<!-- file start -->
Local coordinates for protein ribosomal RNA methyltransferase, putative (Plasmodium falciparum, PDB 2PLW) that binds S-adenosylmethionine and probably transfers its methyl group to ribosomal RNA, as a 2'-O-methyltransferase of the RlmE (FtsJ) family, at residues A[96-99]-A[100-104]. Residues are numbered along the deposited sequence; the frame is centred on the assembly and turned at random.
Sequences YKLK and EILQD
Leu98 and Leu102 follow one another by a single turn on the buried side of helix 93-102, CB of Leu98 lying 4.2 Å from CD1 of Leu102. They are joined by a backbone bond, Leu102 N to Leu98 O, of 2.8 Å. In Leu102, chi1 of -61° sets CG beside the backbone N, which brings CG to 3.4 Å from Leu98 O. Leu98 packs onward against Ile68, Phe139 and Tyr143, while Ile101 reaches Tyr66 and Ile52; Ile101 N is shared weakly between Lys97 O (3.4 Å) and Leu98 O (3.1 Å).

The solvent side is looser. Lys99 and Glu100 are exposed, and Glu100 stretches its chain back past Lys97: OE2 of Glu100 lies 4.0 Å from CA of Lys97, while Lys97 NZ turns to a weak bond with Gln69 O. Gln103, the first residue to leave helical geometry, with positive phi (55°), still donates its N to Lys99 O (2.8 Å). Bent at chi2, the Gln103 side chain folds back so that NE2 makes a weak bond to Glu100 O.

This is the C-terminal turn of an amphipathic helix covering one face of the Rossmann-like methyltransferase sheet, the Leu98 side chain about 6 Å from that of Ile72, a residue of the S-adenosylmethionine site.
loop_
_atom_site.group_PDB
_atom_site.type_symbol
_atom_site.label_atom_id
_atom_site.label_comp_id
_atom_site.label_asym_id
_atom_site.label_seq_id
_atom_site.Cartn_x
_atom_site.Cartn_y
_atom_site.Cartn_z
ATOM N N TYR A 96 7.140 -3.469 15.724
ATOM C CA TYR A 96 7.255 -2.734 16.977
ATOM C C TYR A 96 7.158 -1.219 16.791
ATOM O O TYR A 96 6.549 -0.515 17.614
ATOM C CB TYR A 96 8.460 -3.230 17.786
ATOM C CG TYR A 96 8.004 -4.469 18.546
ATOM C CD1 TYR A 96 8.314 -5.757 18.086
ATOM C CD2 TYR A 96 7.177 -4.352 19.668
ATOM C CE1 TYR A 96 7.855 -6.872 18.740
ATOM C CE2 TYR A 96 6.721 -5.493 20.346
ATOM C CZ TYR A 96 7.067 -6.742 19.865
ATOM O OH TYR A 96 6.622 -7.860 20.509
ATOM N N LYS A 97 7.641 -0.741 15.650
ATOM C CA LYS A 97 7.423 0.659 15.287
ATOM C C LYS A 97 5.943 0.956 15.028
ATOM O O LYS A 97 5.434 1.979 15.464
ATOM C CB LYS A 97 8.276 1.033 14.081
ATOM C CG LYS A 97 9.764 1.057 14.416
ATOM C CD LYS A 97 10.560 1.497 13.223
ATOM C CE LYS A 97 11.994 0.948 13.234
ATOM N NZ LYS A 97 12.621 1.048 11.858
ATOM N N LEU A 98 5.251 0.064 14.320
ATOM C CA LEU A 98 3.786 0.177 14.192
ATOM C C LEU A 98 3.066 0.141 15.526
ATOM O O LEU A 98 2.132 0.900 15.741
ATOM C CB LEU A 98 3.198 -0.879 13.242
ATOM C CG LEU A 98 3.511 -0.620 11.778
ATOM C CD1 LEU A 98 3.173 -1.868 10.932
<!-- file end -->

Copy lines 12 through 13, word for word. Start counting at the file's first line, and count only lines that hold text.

_atom_site.label_seq_id
_atom_site.Cartn_x